Topic: Outdoor Kitchens

Date Posted: Wednesday, November 26, 2014
Posted by: Tanya Zanfa (Master Admin)

Outdoor kitchens: 10 things you need to make yours fabulous

Outdoor kitchens: 10 things you need to make yours fabulous

At my house, I cook pretty much for one reason: I get hungry.

If I didn't need to eat, and didn't actually like to eat, I would turn my kitchen into something more interesting, like an ice rink or a skydiving arena or a petting zoo, which would all be way more fun than a place to make a meal.

Apparently, I'm a minority of one. Across America, kitchens are the spaces where home improvers get the most carried away. So much so that having one fabulous kitchen indoors isn't enough anymore. People are creating serious — I mean, restaurant-quality-serious — kitchens outside. They have everything built in but waiters.

Some of you may recall that I've had homes in my past that had fancy outdoor cooking areas, with men who could use them. But in my current single-living situation, it's just me and my George Foreman Grill.

George and I get along pretty well, as couples go, although, he can move a little faster than I like, and he only has two temperatures: on or off. But he's at home indoors and out, and is highly portable, remarkably reliable, low-maintenance and he cleans up well.

I am grateful for George. I am also grateful for my friends who like to cook. I mean, seriously cook, as in, make bacon from scratch. They like to share their mad cooking skills, and when they do, I salivate so much I put the dogs to shame. (And they still invite me back, maybe out of pity. I mean, they know about me and George.)

These friends also have amazing outdoor kitchens and eating areas, which just keep getting better, I've noticed.

They're sprouting pizza ovens.

To find out what was up with that, I called Kalamazoo Outdoor Gourmet, partly because the name is just so fun to say, but also because the Chicago-based company has been designing, equipping and building outdoor kitchens all over the country for decades.

I get Russ Faulk, vice president of design, on the phone. He confirms that the trend toward building or expanding outdoor kitchens is not just my imagination.

Two factors are behind it, he says: Americans are bumbling their way out of the Great Recession and splurging a little again, and TV cooks have turned former hot-dog and hamburger grillers into tandoor-oven chefs. (Let's pause here to give two seconds of thanks to Rachael Ray, Emeril and Bobby Flay).

Faulk's company normally does the bulk of its business between April and June, he says, and this season is already strong.

If you, too, want to get your outdoor cooking and dining space warm-weather ready, consider these tips from Kalamazoo Outdoor Gourmet's Russ Faulk.

1. Fire it up! At a minimum, an outdoor kitchen has a grill and a working counter area. Among households that have grills, 69 percent have gas, 47 percent have charcoal, and 7 percent have electric (like George), says the Hearth, Patio and Barbecue Association. Trending up are hybrid grills, which offer home chefs the option of cooking with gas or charcoal, says Faulk.

2. Complete the kitchen. Fancier kitchens add a sink and a small refrigerator. After that, the popular add-ons include pizza ovens, dedicated smokers, tandoor ovens, and lobster boilers. (Lobster boilers? I mean, for the once every few years you cook lobster, can't you do it inside?)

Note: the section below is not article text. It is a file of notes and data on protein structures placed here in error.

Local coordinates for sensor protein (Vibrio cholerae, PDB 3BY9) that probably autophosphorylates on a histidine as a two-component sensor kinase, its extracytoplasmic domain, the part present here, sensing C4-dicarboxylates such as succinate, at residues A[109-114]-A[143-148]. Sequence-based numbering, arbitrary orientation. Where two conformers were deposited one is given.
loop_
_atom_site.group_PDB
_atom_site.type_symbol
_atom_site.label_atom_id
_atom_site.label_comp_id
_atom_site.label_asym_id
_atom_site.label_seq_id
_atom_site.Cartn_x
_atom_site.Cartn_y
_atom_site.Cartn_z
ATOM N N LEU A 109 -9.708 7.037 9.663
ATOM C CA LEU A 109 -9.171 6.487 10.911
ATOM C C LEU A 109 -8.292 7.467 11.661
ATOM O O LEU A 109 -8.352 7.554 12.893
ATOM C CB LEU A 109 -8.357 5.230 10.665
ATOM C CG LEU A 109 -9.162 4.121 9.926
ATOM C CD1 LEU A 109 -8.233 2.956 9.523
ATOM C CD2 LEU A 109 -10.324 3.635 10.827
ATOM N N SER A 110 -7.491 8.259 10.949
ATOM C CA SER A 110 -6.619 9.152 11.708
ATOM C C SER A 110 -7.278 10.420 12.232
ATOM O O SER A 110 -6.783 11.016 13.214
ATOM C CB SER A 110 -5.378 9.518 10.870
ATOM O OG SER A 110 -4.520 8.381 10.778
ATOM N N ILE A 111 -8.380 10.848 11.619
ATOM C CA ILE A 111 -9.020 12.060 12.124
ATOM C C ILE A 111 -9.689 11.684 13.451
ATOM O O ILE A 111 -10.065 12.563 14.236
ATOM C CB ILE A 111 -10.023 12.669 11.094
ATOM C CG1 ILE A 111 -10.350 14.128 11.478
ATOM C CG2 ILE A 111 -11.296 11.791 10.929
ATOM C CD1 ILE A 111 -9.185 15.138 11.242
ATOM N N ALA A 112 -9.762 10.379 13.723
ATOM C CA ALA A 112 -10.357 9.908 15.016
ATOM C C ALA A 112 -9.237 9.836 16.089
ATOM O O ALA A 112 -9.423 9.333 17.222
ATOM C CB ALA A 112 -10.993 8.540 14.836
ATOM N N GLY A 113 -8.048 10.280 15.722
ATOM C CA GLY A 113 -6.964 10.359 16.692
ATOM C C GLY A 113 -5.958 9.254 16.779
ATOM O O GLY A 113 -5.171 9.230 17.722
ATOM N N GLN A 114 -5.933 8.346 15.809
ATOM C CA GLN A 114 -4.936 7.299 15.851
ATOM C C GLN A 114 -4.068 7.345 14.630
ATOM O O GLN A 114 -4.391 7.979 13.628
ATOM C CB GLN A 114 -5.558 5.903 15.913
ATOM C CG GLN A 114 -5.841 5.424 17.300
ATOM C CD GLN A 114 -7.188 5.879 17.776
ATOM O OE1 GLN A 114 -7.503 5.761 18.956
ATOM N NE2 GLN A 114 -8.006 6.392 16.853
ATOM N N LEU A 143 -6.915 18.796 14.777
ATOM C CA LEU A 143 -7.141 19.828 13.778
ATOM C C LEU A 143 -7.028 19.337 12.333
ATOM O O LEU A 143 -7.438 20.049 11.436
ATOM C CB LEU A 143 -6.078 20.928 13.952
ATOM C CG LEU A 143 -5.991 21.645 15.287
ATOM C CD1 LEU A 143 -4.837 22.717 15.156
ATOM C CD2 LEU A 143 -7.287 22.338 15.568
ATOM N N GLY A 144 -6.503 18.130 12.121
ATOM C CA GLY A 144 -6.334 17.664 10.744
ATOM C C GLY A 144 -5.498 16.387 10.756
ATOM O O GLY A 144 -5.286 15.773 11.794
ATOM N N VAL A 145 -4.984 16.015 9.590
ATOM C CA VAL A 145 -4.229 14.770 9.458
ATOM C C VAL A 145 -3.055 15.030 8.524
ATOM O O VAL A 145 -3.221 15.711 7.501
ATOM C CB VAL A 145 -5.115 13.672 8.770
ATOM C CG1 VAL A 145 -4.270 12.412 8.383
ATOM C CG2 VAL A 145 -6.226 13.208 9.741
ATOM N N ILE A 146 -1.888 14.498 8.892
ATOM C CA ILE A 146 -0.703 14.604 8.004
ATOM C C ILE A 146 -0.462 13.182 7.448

3. Put a roof on it. Sheltered kitchens are on the rise, as more chefs want to cook outdoors, rain or shine.

4. Get enough work space. The biggest mistake Faulk sees in outdoor kitchens is not enough counter space. You need free space on both sides of the grill and the sink. He recommends three feet — two feet on one side, and one foot on the other. Don't set the sink next to grill, and don't put either at the end of a counter.

5. Shed light on the subject. The second most common outdoor-kitchen mistake is not enough lighting. As someone who has spent more hours of her life than I would have cared to holding a flashlight over the barbecue, I can vouch for this feature's importance.

6. Maximize convenience. No matter how well organized and equipped the outdoor space is, you will be running inside. Faulk likes to locate the outdoor kitchen as close to the indoor kitchen as possible.

7. Stay in style. I mean architectural style. Whether rustic, traditional or modern, the best-designed outdoor kitchens look like extensions of the home, and often use similar building materials.

8. Give weather the eye. Most yards have a prevailing wind direction. Know yours, and try to put seating areas where smoke from the grill won't blow. If that's not possible, manage smoke with a vent hood.

9. Put it all away. You'll want built-in, designated storage for the tongs, grill brushes, hot mitts and wood chips — all of the grill props that are not coming inside.

10. Get a leg to stand on. Outdoor cooking is messy and hard on floor surfaces. Plus, the mix of grease and rain can be hazardous. To keep your outdoor kitchen safe and clean, choose flooring that is grease, fire and stain resistant. Faulk likes unglazed porcelain tile.

Syndicated columnist and speaker Marni Jameson is the author of "House of Havoc" and "The House Always Wins" (Da Capo Press). Contact her through

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